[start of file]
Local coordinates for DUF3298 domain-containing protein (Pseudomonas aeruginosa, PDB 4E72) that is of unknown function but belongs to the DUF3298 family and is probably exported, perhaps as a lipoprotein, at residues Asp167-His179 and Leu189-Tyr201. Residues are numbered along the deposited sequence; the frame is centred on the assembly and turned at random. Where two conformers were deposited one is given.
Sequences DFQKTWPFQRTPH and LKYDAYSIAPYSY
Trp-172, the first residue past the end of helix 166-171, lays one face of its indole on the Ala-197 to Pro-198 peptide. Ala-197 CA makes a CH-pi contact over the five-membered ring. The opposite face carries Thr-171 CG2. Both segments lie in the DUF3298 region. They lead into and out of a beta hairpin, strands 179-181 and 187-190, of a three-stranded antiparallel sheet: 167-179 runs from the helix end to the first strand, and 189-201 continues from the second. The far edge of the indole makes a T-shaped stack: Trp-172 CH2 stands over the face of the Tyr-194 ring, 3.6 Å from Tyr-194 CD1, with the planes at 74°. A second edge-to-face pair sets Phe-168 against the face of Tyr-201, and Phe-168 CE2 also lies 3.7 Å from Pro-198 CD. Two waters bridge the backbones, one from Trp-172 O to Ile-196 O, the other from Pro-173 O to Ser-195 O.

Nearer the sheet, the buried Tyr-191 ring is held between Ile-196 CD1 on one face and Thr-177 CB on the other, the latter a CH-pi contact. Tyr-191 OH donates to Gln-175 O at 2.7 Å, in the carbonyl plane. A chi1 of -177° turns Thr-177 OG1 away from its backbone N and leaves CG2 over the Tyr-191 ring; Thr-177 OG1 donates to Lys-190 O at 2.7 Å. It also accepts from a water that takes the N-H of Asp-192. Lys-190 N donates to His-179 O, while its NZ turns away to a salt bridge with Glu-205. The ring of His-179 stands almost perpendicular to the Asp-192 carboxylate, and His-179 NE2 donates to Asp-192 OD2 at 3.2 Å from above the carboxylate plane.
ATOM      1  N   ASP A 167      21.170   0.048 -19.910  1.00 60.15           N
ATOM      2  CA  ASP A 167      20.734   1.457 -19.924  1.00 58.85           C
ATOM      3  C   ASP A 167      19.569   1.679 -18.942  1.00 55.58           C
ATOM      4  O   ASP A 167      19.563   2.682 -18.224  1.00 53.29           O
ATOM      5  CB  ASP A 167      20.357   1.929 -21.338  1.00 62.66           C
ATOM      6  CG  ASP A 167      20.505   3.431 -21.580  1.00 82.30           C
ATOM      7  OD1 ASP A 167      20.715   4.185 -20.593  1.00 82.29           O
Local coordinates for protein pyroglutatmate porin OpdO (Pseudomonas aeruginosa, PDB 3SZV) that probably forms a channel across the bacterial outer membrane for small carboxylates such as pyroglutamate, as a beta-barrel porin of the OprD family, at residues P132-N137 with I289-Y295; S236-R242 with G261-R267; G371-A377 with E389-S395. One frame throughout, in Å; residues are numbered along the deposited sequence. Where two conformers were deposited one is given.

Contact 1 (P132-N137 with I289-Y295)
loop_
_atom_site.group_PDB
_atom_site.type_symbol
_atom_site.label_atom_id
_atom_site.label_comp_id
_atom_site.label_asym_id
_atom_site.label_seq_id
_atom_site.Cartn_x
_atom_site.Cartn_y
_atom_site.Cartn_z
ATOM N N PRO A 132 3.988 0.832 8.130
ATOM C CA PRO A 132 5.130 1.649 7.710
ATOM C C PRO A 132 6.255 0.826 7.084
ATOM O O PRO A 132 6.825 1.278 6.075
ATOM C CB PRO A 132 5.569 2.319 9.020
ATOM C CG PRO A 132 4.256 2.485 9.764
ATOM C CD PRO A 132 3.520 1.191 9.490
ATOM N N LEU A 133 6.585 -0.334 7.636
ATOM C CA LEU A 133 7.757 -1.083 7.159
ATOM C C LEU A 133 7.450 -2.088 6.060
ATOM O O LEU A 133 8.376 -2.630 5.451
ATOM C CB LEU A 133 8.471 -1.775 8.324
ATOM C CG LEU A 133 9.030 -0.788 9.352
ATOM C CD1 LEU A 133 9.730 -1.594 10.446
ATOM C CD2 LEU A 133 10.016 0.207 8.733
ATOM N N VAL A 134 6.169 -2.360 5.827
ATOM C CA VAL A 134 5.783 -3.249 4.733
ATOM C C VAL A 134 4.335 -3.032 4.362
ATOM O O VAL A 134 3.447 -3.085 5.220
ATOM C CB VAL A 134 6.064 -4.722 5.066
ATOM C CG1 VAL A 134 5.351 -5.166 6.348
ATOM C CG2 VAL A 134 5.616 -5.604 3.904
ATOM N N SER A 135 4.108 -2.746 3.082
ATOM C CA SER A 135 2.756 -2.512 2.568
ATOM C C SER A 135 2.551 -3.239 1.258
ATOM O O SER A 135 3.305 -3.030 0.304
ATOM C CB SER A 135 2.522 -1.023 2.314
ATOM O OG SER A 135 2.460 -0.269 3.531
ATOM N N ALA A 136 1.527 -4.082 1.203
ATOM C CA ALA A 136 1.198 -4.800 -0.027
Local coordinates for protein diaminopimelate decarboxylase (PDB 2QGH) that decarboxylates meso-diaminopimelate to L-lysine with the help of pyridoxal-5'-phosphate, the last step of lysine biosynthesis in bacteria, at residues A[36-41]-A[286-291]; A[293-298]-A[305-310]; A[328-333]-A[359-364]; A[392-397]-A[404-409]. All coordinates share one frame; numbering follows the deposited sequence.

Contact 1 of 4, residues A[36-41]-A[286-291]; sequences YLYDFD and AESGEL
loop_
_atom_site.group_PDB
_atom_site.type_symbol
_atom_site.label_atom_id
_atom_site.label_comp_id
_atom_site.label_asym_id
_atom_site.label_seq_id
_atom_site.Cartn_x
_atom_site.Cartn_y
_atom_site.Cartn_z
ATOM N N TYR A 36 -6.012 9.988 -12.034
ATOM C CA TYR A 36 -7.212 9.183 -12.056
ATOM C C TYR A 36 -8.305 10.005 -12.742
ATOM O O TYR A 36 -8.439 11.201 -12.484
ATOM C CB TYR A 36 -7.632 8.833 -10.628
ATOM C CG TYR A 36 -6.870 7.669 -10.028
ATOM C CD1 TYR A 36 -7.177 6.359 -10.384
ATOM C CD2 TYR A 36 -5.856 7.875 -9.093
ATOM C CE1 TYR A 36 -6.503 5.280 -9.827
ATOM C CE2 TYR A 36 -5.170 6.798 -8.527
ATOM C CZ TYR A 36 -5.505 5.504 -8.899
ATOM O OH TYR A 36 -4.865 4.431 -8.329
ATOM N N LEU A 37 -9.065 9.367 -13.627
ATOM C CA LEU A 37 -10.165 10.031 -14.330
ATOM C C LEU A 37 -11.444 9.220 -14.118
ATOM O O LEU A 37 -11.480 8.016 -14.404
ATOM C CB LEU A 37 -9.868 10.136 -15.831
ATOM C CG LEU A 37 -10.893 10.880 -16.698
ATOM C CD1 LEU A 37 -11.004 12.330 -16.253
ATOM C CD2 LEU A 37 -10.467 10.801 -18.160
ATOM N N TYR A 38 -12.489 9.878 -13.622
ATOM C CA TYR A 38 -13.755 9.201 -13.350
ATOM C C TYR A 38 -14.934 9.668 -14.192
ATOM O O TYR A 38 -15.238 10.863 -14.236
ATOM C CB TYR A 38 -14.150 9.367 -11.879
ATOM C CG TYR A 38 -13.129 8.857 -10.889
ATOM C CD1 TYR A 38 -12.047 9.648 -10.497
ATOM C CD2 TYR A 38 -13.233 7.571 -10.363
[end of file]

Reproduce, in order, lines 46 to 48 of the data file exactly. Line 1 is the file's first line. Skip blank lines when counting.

ATOM N N SER A 135 4.108 -2.746 3.082
ATOM C CA SER A 135 2.756 -2.512 2.568
ATOM C C SER A 135 2.551 -3.239 1.258